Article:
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If You Utter What Is Precious... You Shall Be as My Mouth

8 March • Friday of the Third Week in Lent

Jeremiah 15:10-21

10 Woe is me, my mother, that you bore me, a man of strife and contention to the whole land! I have not lent, nor have I borrowed, yet all of them curse me. 11 The LORD said, “Have I not set you free for their good? Have I not pleaded for you before the enemy in the time of trouble and in the time of distress? 12 Can one break iron, iron from the north, and bronze?

13 “Your wealth and your treasures I will give as spoil, without price, for all your sins, throughout all your territory. 14 I will make you serve your enemies in a land that you do not know, for in my anger a fire is kindled that shall burn forever.”

15 O LORD, you know;

remember me and visit me,

and take vengeance for me on my persecutors.

In your forbearance take me not away;

know that for your sake I bear reproach.

16 Your words were found, and I ate them,

and your words became to me a joy

and the delight of my heart,

for I am called by your name,

O LORD, God of hosts.

17 I did not sit in the company of revelers,

nor did I rejoice;

I sat alone, because your hand was upon me,

for you had filled me with indignation.

18 Why is my pain unceasing,

my wound incurable,

refusing to be healed?

Will you be to me like a deceitful brook,

like waters that fail?

19 Therefore thus says the LORD:

“If you return, I will restore you,

and you shall stand before me.

If you utter what is precious, and not what is worthless,

you shall be as my mouth.

They shall turn to you,

but you shall not turn to them.

20 And I will make you to this people

a fortified wall of bronze;

they will fight against you,

but they shall not prevail over you,

for I am with you

to save you and deliver you,

declares the LORD.

21 I will deliver you out of the hand of the wicked,

and redeem you from the grasp of the ruthless.”



Today’s text finds Jeremiah in a bad place. Quite simply, he is fed up: he has prophesied in God’s name for many years, and it has brought him nothing but ‘strife and contention’ (v.10). Any joy he once felt at being entrusted with God’s words (v.16) has vanished in the face of the people’s impenitence and hostility. Better not to have been born than to have had a calling like his!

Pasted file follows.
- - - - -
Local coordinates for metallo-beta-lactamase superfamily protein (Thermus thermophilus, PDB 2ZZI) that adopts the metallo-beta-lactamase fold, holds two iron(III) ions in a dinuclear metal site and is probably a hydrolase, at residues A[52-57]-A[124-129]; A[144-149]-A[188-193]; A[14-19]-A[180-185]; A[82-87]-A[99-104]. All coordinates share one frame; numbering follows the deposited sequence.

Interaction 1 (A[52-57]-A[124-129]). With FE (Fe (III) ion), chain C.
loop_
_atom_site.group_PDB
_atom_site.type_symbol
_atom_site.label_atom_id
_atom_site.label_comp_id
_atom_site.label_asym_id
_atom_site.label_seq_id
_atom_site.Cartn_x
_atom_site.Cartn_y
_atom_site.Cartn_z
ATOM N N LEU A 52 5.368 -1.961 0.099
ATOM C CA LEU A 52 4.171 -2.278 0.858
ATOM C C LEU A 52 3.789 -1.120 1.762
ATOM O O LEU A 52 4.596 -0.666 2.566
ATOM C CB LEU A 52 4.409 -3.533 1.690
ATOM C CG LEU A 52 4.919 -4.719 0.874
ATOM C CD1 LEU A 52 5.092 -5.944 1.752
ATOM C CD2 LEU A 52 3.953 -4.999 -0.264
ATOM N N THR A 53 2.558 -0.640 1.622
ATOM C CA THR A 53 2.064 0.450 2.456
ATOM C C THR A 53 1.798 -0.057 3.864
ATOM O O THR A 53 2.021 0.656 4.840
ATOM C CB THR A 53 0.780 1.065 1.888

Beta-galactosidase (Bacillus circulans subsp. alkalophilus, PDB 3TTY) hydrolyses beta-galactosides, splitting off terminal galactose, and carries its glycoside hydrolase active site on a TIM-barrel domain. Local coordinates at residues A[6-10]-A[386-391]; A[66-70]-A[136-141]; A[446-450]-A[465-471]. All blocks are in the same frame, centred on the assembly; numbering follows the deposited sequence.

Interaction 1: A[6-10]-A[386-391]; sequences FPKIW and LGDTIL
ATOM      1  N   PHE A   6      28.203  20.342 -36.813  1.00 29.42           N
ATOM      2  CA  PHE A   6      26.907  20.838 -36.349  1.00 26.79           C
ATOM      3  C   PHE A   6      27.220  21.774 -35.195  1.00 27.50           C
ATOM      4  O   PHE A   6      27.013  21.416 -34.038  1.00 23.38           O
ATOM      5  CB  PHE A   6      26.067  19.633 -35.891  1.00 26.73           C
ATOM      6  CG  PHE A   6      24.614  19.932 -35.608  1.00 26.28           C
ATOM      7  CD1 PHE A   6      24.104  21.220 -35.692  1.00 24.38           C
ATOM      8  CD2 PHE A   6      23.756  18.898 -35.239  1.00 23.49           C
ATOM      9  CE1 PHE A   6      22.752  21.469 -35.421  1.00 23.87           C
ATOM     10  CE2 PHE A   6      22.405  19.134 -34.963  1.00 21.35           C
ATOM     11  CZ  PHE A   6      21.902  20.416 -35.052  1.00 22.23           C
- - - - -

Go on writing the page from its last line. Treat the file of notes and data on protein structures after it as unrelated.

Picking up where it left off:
Jeremiah is full of resentment against those who have opposed him. In verses 13-14 he repeats some of his earlier warnings of coming judgement, and follows that in verse 15 by saying: Bring it on, Lord! I deserve some vindication here! ‘Remember me... and take vengeance for me on my persecutors’ (verse 15). But can it ever be right for God’s prophet to want that?

Jeremiah is turned in on himself, focused on his own grief and pain, unable to believe that his hurt can ever be healed. Even God seems to have let him down (verse 18).

We can commend Jeremiah’s honesty: he does not hide his feelings from God. God does not blame Jeremiah for feeling as he does, but He does tell Jeremiah to ‘return’, that is, repent (verse 19). Jeremiah’s despairing words may be understandable, but compared to the ‘precious’ message of judgement and salvation that God has given him, they are ‘worthless’. Jeremiah must keep declaring God’s word, until people turn to Him. He will, finally, prevail, for God will be with him and deliver him (verses 20 and 21).

Jeremiah turned back to God and continued his hard calling. That is why we honour him today. He is a model of faithfulness in a hard and seeming fruitless ministry.



Lord, thank You that You meet Your servants where they are, not where they (and perhaps You) would like them to be. When they are in a bad place You meet them with words that bring healing and restoration. If we find ourselves in a situation like Jeremiah’s, give us grace to hear what You may have to say to us. We pray in the name of Your Son Jesus, Your faithful Servant and Prophet.



Have you tried to live faithfully for Christ (in your family, church, workplace)? How has that gone? Do you find yourself echoing some of Jeremiah’s disillusioned, resentful and self-pitying thoughts? If so, lay the matter before God in prayer and wait for God’s response.

Dr Philip Satterthwaite

Emeritus Lecturer in OT and Biblical Interpretation

Biblical Graduate School of Theology

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